• List the years underway, past costs (amount received by year), summary of major results, project reports and technical papers, and relevant adaptive management implications.

Section 7: References

  • Provide full citations for all scientific and technical documents that are referenced in the proposal.

Section 8: Budget

  • Provide a detailed, itemized budget in table format.
  • Include information for all personnel, equipment, goods and services, and other items (e.g. per diem), required to complete the work described in this proposal.
  • Also include overhead costs.
  • Subtotal within each category and provide a grand total.
  • Please use the budget worksheet.

Section 9: Personnel qualifications

  • On one page, include names, titles, anticipated level of participation (in full-time equivalent hours), and how each will participate on the project.
  • On subsequent pages, include a curriculum vitae (CV) for each key personnel (i.e. principal investigators, project managers, primary subcontractors, academic advisors).
  • Each CV should be no more than 2 pages long.


  • All successful applicants are required to abide by City of Boulder OSMP rules and regulations.
  • All research and related projects conducted on City of Boulder OSMP lands will have oversight provided by an OSMP staff member.
  • Successful applicants must sign a volunteer register and waiver of liability.
  • Anyone may apply. Students must submit a signed letter from an academic advisor to confirm that the proposal has been reviewed, approved, and is supported. Faculty sponsors are responsible for providing the final report should the student fail to submit one.

Important Information About Fund Disbursement

Funds payment schedules for all funded projects will be determined jointly with successful applicants. Final payments may be held until OSMP project sponsors receive relevant deliverables described in the project proposal and related contract documents.

Recent Awards

You can find out information about recent awards at the OSMP Funded Research Projects page.

Example of a Successful Proposal

Thanks to Julie Larson for allowing us to share her successful proposal from 2018. We share it to provide an example of how to format a proposal. You can find the file here: Larson 2018.

Interagency Research Proposals

OSMP, Boulder County Parks and Open Space (BCPOS) and Jefferson County Open Space (JCOS) are happy to announce that they will once again consider proposals for research that cross their land boundaries.

Working with multiple agencies can have many benefits: for example, researchers can use a broader spatial extent, access a greater number of environments and environmental histories, use a larger breadth of methods, and attract more funding. These benefits make for higher quality research studies and help facilitate inter-agency collaboration and understanding.

Here are the custom procedures for applying to work with >1 land agency:

  1. You should create just one proposal for submission to multiple agencies. Follow the proposal format guidelines for OSMP.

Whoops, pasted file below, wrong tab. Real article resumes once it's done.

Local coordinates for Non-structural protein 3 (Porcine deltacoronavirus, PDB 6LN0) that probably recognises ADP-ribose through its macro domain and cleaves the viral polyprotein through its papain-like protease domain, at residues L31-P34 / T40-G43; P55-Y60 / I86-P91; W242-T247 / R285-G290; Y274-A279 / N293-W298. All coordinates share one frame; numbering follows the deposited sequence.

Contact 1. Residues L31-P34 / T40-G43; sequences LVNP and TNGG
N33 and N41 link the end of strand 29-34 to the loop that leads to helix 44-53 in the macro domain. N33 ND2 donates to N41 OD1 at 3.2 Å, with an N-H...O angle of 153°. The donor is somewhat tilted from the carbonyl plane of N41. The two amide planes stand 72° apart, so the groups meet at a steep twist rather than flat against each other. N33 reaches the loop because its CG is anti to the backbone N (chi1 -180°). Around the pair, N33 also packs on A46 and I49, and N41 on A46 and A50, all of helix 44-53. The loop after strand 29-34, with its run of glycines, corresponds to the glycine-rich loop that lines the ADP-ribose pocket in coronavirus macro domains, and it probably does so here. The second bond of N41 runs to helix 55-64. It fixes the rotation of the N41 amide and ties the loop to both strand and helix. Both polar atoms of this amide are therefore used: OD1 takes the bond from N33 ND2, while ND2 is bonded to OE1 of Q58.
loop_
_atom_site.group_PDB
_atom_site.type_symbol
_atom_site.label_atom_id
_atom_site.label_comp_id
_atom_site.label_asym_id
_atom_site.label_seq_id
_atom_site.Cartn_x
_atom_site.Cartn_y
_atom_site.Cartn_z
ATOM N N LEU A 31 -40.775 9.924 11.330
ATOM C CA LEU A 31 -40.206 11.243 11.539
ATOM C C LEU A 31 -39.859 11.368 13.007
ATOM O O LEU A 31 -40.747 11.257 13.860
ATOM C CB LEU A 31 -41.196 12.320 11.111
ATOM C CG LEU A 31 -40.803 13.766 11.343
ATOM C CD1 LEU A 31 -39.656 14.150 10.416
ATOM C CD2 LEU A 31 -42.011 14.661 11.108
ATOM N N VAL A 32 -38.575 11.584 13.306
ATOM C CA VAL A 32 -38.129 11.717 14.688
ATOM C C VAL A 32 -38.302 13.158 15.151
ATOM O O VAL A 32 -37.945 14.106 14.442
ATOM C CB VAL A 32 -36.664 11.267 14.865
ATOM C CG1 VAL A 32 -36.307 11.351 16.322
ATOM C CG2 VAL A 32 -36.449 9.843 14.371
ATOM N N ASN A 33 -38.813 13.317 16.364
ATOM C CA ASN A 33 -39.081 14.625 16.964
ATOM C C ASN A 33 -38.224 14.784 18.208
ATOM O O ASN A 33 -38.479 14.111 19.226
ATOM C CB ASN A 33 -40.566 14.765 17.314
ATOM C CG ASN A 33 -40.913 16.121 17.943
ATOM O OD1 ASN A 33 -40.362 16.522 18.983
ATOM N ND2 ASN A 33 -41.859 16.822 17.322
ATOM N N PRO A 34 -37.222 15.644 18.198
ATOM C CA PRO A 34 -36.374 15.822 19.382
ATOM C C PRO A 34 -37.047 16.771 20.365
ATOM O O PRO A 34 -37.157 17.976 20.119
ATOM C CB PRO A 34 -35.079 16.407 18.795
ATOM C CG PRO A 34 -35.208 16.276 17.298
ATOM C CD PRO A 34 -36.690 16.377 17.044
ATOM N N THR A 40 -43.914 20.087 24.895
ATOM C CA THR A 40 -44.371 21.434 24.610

2. In addition to the regular proposal, please add to the top of your proposal an additional cover page (one page maximum) formatted as follows:
  • Title: Your title
  • Subtitle: "This proposal is for consideration by both X and Y agencies," where X and Y are the two (or three) agencies involved.
  • Section 1: Importance of the proposed research to each agency
    • Briefly describe the unique benefits that each agency will receive.
  • Section 2: Correspondence history
    • Briefly describe the history of your correspondence with staff about the research.
  • Section 3: Funding request
    • Please specify how much you are requesting from each agency, in a bulleted list. For example:
      • OSMP: $8,500
      • BCPOS: $5,100
      • JCOS: $10,000

3. When you submit your proposal, be sure to cc the appropriate parties from each agency.

Note: Interagency grants are not guaranteed to be funded by all agencies; the proposals should still be stand alone projects if one agency decides not to fund it.

Priority Research Project Topics

Preference will be given to original proposals that address topics identified below. However, all proposals will be considered based on their merits.

Top Topics for 2021 (in no particular order)

  • Given the potential for changing environmental conditions, what is the risk profile for urban-wildland interface on the west edge of Boulder in the next 5 to 25 years? How would you model fuel types and growth to understand the wildland fire risk and the efficacy of potential mitigations to reduce that risk?
  • Soundscape research and management: How can we understand, protect, and enjoy acoustic environments? Subtopics of interest include overflights management, consequences of noise to wildlife, and planning for soundscapes protection.
  • How does OSMP contribute to public well-being and quality of life / what is the value generated? (e.g., Psychological, emotional, physical, mental, economical, physical health, etc.)
  • How does OSMP relate/contribute to the local economy?
  • Should OSMP invest in drones for research and monitoring? What is the feasibility/success of using drones for monitoring/research specifically relevant to OSMP (e.g., invasive species, soil disturbance, phenology) and comparisons of traditional ground-based to remote techniques?
  • How can OSMP use crowdsourced location data to augment visitation studies? What are the barriers to using crowdsourced data are and strategies to overcome them? What strategies can be used to test accuracy?